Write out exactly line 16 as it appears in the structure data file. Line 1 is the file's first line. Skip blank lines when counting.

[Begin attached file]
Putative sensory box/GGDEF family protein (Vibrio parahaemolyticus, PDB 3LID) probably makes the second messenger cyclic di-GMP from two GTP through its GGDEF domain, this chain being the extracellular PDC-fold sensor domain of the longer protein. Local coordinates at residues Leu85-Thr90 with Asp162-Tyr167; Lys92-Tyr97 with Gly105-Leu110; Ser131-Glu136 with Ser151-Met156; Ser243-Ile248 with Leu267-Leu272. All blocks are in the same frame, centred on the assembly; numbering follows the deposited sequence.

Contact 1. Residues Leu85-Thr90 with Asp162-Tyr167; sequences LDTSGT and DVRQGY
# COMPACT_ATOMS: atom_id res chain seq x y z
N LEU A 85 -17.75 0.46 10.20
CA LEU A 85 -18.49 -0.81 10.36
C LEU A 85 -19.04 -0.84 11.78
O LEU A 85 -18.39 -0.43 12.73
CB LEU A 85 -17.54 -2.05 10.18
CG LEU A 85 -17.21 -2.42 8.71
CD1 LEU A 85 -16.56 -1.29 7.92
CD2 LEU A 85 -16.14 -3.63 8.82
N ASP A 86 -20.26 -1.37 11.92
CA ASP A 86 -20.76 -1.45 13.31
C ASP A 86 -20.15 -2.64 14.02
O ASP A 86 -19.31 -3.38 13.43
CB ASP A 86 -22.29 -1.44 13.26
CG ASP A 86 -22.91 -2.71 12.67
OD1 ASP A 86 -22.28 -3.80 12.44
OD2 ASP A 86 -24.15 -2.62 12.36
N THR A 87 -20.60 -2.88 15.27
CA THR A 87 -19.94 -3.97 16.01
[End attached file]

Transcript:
CB ASP A 86 -22.29 -1.44 13.26